Some things never age

Tuesday, 11 June, 2013
Judy Brower -
How many South African wineries can be classified as classics?  I would say that Waterford Estate is certainly well on its way...
The deluge we have been experiencing in the winelands gave us a short reprieve for the Waterford tasting of their Chardonnay & Cabs through the years, followed by a rare tasting of their top-end Jem wines from 2005, 2007 and 2009.

Kevin Arnold has spent many years learning and crafting his wine-making and marketing skills, starting off after completing his wine-making studies by visiting Germany, France and Californian wineries and learning from the best on how to approach wine-making.  This mentorship and experience has left a lasting impression with him and his approach to quality and style is evident in the wines, the winery and the attitude to viticulture.

"Less is more" is one of Kevin's favourite adages and just his approach to making The Jem, which does not always appear every year is testament to this approach.  Losing R2.3m on a year where The Jem does not make it, is a big commitment to quality.
"Respect the soil, and not too much time in the oak".  These are wise words from someone who started off working at Delheim, getting to know the soils of the Simonsberg. His first experience of the Helderberg soils was a visit in 1979 with Spatz Sperling and already then was aware of the importance of planting the right varieties in the right soil and letting nature do the rest.

We were taken through the Waterford Chardonnays from 2008 to 2012, and it was incredibly difficult to pick up which was the older wine.  Each one still crisp and fresh.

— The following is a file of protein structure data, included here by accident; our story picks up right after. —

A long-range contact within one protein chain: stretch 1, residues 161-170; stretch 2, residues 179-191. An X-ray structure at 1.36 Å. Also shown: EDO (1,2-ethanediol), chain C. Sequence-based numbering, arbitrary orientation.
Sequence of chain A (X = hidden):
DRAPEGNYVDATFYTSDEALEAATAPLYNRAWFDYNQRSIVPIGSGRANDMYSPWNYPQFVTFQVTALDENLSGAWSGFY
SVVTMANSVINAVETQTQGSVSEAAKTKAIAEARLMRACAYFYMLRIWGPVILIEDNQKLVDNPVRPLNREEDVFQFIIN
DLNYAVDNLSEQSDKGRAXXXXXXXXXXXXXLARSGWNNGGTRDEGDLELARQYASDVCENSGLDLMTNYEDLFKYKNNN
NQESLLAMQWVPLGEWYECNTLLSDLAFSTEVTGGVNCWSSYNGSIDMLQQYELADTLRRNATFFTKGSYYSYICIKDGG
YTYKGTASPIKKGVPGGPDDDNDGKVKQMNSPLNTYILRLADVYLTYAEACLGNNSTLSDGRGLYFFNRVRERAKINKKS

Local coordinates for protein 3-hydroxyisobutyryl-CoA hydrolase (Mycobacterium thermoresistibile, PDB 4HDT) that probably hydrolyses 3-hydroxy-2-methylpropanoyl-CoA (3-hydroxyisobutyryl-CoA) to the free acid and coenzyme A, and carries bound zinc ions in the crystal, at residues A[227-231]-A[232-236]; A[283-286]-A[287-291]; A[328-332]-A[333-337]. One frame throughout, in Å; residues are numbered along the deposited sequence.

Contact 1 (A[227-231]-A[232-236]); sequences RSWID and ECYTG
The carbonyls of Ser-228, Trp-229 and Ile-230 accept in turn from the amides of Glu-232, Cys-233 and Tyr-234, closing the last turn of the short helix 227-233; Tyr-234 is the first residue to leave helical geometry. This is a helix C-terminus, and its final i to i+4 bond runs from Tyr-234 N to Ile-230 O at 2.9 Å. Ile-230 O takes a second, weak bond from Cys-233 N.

The Waterford Wines have not had any acidification - no acids added - since 2004, which is clear that their intention to let nature takes its course and let the soil and grape speak for itself is for real.
No malolactic fermentation makes the wines fresher - and, for me, not being a Chardonnay fan, was wonderful as I really could enjoy the Chardonnay for what it is. 

Mark le Roux took over the main wine-making role from Francois Haasbroek earlier this year and although the daily grind of bottling interfered slightly with the tasting, his passion and attention to detail was clear. 
One of the areas they are reviewing is their approach to wood and barrels. They are working towards using much bigger barrels of older oak - 500l.  This brings new challenges as the toasting and effect of these barrels is again different. A winemaker's job is never dull.

Mark also gets to experiment outside of their classic wine range with their Library Collection, which provides Mark and Kevin with a palette which tantalises the palate - trying different blends and styles.

Waterford Estate is one of the few top end wineries that manages to sell 85% of their wines in South Africa. They sell only to on-consumption and have made a great impact with lodges and hotels. As Kevin says, you have to sell bed-nights first and then you can sell a bottle of wine.  They have been very effective in their marketing, reaching tour operators before they get to South Africa, ensuring that they are regularly full with smallish tour groups.

Kevin has just extended their tourism offering with a "Walking Tour" through the vineyards with him.  What could be better than walking through the Helderberg mountain vineyards, learning about the flora and fauna and then drinking an ice-cold glass of wine with Kevin in the vineyards, with some delicious cheese and baguettes...?

Go and experience the classics - Kevin and Waterford Estate.

Judy Brower

Judy has been running alongside her hubby Kevin Kidson since 1996. She takes photos, attends functions, writes occasionally, sells services, is Mrs HR at the company, cooks yummy lunches from time to time and generally is the glue at